Every month, our statistical department inquires firms in various sectors about their business prospects. Broadly, it asks them if they expect their revenues to improve in the following month and if they have improved in the previous month. The answers are then quite simple: revenues improved, stayed about the same, or worsened.
The survey does not provide a rigorous measurement of how businesses are coping with the current times. Still, it gives us, at least, an indication about the various sector’s moods and where owners or managers see their businesses going. Two activities, in particular, can be seen as bellwethers of the overall economic health – restaurants and retail trade. The published surveys data covers the first five months of the year and does some sobering reading.
Remember that February to June, last year, was when the economy almost came to a standstill. Visitors vanished, jobs were lost, and wage income shrank, uncertainty prevailed. Recovery did not start to manifest itself until the last third of the year, and there were hopes the first half of this year would mark a significant turnaround. The number of visitors is certainly still far from the pre-pandemic levels but are much above those seen for most of the first half of last year.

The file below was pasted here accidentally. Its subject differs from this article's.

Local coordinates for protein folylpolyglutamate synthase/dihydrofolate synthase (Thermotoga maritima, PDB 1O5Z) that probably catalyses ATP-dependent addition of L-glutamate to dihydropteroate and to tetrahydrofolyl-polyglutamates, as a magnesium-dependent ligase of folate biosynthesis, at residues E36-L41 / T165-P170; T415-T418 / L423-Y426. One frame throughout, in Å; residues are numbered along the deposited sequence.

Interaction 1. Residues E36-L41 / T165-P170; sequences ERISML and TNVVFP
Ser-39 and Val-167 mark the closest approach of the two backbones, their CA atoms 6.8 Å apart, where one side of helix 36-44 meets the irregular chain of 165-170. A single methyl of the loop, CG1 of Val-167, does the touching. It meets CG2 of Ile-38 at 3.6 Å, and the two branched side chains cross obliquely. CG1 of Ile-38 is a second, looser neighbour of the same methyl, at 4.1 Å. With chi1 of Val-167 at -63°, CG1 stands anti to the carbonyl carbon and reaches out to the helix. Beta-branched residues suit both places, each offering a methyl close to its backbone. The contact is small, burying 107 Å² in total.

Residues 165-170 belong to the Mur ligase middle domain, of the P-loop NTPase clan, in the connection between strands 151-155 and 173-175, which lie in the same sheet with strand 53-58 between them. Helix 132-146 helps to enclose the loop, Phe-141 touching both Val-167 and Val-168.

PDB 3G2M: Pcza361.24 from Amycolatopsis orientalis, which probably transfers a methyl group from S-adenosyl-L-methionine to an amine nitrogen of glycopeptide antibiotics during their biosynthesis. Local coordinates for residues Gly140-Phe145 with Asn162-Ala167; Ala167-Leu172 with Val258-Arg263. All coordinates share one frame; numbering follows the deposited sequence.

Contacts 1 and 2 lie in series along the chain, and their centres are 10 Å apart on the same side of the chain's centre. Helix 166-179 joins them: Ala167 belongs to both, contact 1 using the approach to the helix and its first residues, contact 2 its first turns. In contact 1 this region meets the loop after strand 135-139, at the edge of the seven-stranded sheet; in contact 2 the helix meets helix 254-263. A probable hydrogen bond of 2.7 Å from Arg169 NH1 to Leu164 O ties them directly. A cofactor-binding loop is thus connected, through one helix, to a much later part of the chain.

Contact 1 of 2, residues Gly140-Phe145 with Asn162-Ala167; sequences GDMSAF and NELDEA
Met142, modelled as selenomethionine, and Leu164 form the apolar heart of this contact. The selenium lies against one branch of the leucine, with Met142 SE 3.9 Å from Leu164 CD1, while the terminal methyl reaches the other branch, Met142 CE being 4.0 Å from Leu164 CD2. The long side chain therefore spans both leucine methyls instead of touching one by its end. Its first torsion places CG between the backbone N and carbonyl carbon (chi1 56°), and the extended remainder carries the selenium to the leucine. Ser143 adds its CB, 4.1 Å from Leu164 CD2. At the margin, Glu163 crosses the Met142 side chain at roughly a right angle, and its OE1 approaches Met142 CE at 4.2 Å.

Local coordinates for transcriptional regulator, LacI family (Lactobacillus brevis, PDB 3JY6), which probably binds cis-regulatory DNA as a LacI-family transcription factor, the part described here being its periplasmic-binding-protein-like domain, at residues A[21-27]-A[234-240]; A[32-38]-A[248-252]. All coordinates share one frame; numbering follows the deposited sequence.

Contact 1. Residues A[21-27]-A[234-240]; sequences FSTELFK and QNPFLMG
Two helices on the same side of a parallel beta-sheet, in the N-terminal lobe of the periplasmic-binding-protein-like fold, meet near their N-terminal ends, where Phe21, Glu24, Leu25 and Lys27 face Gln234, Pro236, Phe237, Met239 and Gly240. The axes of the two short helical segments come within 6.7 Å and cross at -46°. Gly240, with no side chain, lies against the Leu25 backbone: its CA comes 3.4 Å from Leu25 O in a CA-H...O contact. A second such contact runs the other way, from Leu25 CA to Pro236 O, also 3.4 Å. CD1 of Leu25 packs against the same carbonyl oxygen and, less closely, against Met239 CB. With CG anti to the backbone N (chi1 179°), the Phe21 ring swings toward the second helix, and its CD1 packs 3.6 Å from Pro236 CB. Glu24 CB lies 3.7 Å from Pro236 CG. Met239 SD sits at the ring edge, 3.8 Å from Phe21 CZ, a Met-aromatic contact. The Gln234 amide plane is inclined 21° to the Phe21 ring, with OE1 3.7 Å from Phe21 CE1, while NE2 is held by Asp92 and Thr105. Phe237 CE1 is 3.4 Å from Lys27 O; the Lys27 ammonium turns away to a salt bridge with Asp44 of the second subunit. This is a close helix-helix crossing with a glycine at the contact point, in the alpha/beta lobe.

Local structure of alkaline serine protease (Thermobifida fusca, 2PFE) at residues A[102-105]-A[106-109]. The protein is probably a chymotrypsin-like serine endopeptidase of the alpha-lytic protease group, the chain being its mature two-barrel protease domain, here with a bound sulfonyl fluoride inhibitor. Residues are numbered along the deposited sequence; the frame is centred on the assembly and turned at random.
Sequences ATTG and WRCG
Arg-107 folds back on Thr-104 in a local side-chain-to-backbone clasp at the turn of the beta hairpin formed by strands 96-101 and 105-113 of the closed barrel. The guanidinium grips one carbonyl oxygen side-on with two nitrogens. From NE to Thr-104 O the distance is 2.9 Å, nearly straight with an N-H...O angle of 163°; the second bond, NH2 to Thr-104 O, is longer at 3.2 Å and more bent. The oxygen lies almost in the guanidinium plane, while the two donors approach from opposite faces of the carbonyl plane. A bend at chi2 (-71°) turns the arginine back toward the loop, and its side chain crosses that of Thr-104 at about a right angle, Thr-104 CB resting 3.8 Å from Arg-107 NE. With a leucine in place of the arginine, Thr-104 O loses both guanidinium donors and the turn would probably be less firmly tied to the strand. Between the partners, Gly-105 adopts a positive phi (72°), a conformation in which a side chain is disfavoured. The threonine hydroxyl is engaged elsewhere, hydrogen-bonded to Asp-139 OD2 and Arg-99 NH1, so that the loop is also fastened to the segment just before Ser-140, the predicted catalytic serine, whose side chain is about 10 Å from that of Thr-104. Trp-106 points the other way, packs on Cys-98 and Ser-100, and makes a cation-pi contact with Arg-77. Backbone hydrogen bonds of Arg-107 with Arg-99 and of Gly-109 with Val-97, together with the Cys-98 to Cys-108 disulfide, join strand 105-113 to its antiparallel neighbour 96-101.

Yet, when asked about their perceptions on year-on-year changes in receipts, a sizeable share of respondents, more than 42 percent, to the May survey still declare they decreased or, at best, stabilized. More than that, if we compare to the values obtained in the April survey, the mood deteriorated noticeably. Then – and again, mostly against expectations, given the magnitude of last year’s crash – the respondents that did not see improvements were just over 26 percent of the total.
The results are not as bleak in the retail sector, but the level of expectations varies greatly depending on the specific sub-sector we observe. For example, in shops mainly catering for tourists, all expectations are indeed increasing revenues this year. Somehow, that would be the candid expectation for all retail businesses, bearing in mind how merciless the first half of last year was. However, some still denote very negative expectations, especially those shops more reliant on local customers. For instance, in supermarkets, the consumption benefits notwithstanding, a whopping two-thirds of respondents expect revenues to decrease compared to last year. Only 22 percent expect an improvement.
These figures suggest that local consumers also feel less than reassured about the future and hold out their consumption outlays accordingly.